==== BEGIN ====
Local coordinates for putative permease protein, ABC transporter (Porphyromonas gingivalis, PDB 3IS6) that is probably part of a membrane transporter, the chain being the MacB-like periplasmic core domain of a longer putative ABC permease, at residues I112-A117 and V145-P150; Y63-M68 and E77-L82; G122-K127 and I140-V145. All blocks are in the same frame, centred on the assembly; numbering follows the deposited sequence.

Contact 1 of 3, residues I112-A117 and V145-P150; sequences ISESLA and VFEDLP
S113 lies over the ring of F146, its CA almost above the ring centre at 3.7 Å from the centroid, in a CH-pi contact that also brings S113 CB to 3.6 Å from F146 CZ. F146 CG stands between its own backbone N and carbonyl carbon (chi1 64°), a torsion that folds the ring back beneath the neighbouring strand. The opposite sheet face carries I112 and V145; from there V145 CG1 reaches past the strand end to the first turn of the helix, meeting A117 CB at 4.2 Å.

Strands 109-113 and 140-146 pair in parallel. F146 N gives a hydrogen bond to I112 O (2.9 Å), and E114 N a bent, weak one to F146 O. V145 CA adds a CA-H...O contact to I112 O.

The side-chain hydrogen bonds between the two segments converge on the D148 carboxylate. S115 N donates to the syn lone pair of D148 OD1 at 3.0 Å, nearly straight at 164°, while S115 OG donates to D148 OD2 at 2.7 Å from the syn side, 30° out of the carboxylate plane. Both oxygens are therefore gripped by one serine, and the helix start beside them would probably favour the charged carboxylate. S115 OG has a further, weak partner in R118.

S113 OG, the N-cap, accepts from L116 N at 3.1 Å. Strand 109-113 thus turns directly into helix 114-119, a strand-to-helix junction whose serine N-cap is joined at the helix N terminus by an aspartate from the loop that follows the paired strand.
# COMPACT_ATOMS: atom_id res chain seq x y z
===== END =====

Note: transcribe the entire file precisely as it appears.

Local coordinates for putative permease protein, ABC transporter (Porphyromonas gingivalis, PDB 3IS6) that is probably part of a membrane transporter, the chain being the MacB-like periplasmic core domain of a longer putative ABC permease, at residues I112-A117 and V145-P150; Y63-M68 and E77-L82; G122-K127 and I140-V145. All blocks are in the same frame, centred on the assembly; numbering follows the deposited sequence.

Contact 1 of 3, residues I112-A117 and V145-P150; sequences ISESLA and VFEDLP
S113 lies over the ring of F146, its CA almost above the ring centre at 3.7 Å from the centroid, in a CH-pi contact that also brings S113 CB to 3.6 Å from F146 CZ. F146 CG stands between its own backbone N and carbonyl carbon (chi1 64°), a torsion that folds the ring back beneath the neighbouring strand. The opposite sheet face carries I112 and V145; from there V145 CG1 reaches past the strand end to the first turn of the helix, meeting A117 CB at 4.2 Å.

Strands 109-113 and 140-146 pair in parallel. F146 N gives a hydrogen bond to I112 O (2.9 Å), and E114 N a bent, weak one to F146 O. V145 CA adds a CA-H...O contact to I112 O.

The side-chain hydrogen bonds between the two segments converge on the D148 carboxylate. S115 N donates to the syn lone pair of D148 OD1 at 3.0 Å, nearly straight at 164°, while S115 OG donates to D148 OD2 at 2.7 Å from the syn side, 30° out of the carboxylate plane. Both oxygens are therefore gripped by one serine, and the helix start beside them would probably favour the charged carboxylate. S115 OG has a further, weak partner in R118.

S113 OG, the N-cap, accepts from L116 N at 3.1 Å. Strand 109-113 thus turns directly into helix 114-119, a strand-to-helix junction whose serine N-cap is joined at the helix N terminus by an aspartate from the loop that follows the paired strand.
# COMPACT_ATOMS: atom_id res chain seq x y z